Interview: Josh Stephenson, DEAD END HOLLOW Masks

Posted 23 Apr 2024 in Interviews, Merchandise

Josh Stephenson has been very busy lately, creating some truly unique and exciting masks depicting our favorite characters from the Friday the 13th series. His vision is to create not only completely screen accurate masks of the different incarnations of Jason Voorhees, but to offer masks of several characters within the movies that normally would not have their likeness used in such a hobby. Josh also plans to create masks of many other classic horror monsters outside of the Friday the 13th franchise. Josh was nice enough to answer some of our questions about how he got into the mask making hobby, what it takes to create these life-like masks and where he sees this endeavor taking him in the future!

1.Tell us a little bit about your background in mask-making. Did you have schooling or is it a hobby that was self taught?

Well, I’m mostly self- taught in terms of the sculpting side of it. For overall mask making how-to, I just searched forums, bought handbooks, and watched some instructional videos. It’s really just a matter of artists, or would-be artists, picking up all the necessary information along the way about sculpting, mold making, painting, and whatever other little tricks of the trade, from other artists. Just something you might naturally do in any hobby that requires some level of commitment to detail and process. Mask making tends to be a little of both worlds there, and always learning and doing things to hopefully improve on your next one. I did take a few online courses from a Madame Tussaud’s (Wax Museum) sculptor once, and I wouldn’t mind taking Jordu Schell’s classes sometime when scheduling permits.

2. What made you decide to create sculpts and masks of Friday the 13th characters?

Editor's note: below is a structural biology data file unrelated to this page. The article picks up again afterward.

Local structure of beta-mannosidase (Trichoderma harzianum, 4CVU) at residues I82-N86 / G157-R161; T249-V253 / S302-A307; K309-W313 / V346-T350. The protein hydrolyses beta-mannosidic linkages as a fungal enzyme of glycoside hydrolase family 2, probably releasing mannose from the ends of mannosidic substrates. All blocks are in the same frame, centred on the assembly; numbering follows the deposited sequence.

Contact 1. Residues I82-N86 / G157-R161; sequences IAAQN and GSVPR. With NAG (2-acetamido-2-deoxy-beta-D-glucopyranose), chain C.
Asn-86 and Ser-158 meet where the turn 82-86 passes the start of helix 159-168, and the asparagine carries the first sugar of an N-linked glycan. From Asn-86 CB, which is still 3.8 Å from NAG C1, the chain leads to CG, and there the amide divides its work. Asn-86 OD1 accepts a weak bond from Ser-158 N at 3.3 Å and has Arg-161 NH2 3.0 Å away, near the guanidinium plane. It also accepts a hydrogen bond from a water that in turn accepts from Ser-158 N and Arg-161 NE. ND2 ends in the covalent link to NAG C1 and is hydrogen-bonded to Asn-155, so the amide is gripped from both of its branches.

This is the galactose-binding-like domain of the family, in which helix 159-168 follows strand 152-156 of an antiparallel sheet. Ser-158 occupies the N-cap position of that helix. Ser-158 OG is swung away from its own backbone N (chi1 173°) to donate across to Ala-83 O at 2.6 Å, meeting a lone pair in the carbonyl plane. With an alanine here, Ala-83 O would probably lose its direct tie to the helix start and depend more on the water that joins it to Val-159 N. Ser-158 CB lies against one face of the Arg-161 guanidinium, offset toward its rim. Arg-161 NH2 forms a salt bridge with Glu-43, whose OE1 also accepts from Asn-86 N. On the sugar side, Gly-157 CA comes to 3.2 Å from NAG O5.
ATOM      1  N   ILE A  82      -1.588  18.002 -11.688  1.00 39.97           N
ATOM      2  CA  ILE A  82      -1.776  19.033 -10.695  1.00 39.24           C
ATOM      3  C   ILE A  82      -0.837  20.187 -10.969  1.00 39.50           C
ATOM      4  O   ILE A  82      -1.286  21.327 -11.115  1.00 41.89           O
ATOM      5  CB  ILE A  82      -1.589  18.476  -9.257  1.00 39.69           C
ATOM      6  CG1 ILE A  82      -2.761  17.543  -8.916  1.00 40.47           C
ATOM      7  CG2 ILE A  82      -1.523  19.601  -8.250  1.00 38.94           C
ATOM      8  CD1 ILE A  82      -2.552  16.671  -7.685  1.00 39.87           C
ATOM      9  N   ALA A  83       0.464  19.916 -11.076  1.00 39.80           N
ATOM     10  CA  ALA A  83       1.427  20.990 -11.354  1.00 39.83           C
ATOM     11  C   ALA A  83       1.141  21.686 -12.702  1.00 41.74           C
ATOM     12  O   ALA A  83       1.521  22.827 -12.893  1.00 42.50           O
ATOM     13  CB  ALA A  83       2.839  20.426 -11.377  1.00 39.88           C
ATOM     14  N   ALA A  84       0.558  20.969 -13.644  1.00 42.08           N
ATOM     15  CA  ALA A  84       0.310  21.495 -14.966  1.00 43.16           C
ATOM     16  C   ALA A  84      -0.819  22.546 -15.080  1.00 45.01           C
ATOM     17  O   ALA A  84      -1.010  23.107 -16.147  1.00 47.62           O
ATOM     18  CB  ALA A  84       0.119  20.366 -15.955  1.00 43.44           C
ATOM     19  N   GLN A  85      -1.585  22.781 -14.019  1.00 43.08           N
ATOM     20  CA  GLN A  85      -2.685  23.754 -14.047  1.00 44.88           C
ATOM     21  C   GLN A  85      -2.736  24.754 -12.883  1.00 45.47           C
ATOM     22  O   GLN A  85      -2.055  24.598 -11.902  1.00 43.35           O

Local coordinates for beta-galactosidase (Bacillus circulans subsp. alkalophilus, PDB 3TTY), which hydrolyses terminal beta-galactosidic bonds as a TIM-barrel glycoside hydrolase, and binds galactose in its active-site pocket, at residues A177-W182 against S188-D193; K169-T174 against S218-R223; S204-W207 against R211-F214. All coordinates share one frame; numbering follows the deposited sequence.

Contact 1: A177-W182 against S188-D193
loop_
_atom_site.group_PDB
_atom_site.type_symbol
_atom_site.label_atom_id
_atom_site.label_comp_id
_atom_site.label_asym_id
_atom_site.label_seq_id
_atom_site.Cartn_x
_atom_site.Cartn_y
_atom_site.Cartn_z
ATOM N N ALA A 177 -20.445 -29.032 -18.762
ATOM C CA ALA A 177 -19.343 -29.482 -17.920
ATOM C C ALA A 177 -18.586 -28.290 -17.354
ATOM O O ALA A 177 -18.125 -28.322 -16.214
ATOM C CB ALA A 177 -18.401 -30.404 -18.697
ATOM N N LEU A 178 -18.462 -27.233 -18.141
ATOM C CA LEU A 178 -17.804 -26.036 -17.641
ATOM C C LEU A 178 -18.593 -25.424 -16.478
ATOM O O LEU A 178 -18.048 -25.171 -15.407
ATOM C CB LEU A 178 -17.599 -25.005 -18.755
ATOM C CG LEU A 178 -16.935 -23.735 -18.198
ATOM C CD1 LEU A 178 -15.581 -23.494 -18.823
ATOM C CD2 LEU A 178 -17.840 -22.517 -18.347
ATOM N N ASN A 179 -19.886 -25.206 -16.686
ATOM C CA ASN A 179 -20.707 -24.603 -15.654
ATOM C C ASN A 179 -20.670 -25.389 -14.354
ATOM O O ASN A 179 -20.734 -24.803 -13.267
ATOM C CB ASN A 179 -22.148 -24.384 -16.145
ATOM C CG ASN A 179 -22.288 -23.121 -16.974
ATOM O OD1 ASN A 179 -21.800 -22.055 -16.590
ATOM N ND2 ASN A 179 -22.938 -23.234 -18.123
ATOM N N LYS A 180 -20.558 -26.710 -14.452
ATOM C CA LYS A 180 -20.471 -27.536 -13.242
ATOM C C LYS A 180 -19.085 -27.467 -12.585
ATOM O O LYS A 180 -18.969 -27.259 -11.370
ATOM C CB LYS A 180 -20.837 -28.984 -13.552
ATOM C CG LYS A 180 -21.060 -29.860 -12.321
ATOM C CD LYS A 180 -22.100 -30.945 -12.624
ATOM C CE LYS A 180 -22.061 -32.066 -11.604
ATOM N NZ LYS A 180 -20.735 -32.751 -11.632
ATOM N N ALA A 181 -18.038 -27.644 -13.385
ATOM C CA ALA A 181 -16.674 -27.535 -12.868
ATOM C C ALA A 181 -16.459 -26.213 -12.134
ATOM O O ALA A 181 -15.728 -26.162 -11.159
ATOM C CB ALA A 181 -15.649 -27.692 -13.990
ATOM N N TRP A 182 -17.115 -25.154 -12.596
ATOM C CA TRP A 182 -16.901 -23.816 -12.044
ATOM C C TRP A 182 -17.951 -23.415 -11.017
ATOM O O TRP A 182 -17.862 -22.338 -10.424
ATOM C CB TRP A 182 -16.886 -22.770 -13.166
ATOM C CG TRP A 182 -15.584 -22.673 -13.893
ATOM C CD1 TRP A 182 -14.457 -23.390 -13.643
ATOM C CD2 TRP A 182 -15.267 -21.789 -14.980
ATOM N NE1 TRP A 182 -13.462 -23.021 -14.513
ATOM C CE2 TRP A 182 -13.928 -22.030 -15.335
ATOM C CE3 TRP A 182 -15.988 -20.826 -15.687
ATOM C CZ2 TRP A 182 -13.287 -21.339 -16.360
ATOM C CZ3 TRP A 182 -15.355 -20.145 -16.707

pamelaAll the potential money to be made, of course! Just kidding. Mask making can be very psychological; the spirit of the subject you choose to sculpt could be lurking just underneath the thin veneer of your socially acceptable personality’s exterior, so maybe it’s more about projection. Maybe I chose Jason or Ralph because I subconsciously desire to inflict sadistic revenge on others, or warn them of their impending doom? Haha sorry. No, seriously though… Quite frankly, making a Jason, Freddy, Michael or Leatherface mask is a pretty well worn cliché in the mask making game nowadays. They’ve all been so overdone, so many times, by a continuum of artists, some people no longer see the point or originality in any of it. Like it or not, they’re classic horror icons that will keep getting churned out , sequel after sequel, remake after remake…though who’s to say how much longer Hollywood can get away with this practice. I find that many collectors favor the “most accurate” representation of any one of the individual film appearance(s) of these characters, thus making one particular mask either highly sought after or at least well received enough to make someone want to buy it from you. The level of detail that goes into making any character likeness, totally or near screen accurate, is what it’s about for me right now. There are some mask artists who cringe when they hear those words, “ screen accurate.” Like if their own personal stamp of creativity isn’t put into the piece then it’s almost some sort of insult. If that’s not their bag, good for them! So far I think I’m a pretty fair way off from claiming even a 95% likeness for sculpts, especially ones that I rush through . As with each one of the major franchise horror characters, Jason’s face changes so much throughout the sequels. I’ve always just wanted to have my own personal take on the look of Jason as he appeared in each film sitting on my shelf, plus the challenge of getting each sculpt to look as accurate as I can get it. I’m not always happy with the outcome, and I consistently find new things I didn’t see the first time around. Other people who see my work in forums will sometimes be very forthcoming with this information, too. Then again, some won’t, and they’ll simply ignore the effort and continue to focus on whatever mask they happen to be partial to. Sometimes I have to sit back and laugh at the ridiculousness of it, but when I do take things seriously online it’s usually a case of people not knowing what the hell they’re talking about, and or because of the amount of time and work that goes into making these things for the unappreciative, passive types (not buyers or customers, people who just seem to refuse to acknowledge you) or because of the hearsay and BS that permeates this hobby. Or people who are cool to you one day, and totally ignore you the next. It can be a very cliquey sort of hobby, and sometimes people seem to spite you in this most subtle of ways, that’s my perception, anyway. It is satisfying though, when people appreciate your work enough to want to display it in their room. I don’t know, I’m just a huge fan of the Friday the 13th series, most especially parts I-VI, I love the atmosphere in these movies. I think it’s the forest setting where the films take place, the feeling of isolation. I also wanted to attempt some of the characters that haven’t been done yet, like Crazy Ralph, Pam Voorhees and Tommy Jarvis. Aside from horror, I’ve always liked the whole ‘80’s camp or summer camp sub genre for some reason. I guess making these things gives me some kind of connection to the time period and locations where these films were made, or at least they remind me of days gone by, you know, my own youthful summer camp experiences, late night Friday the 13th on VHS.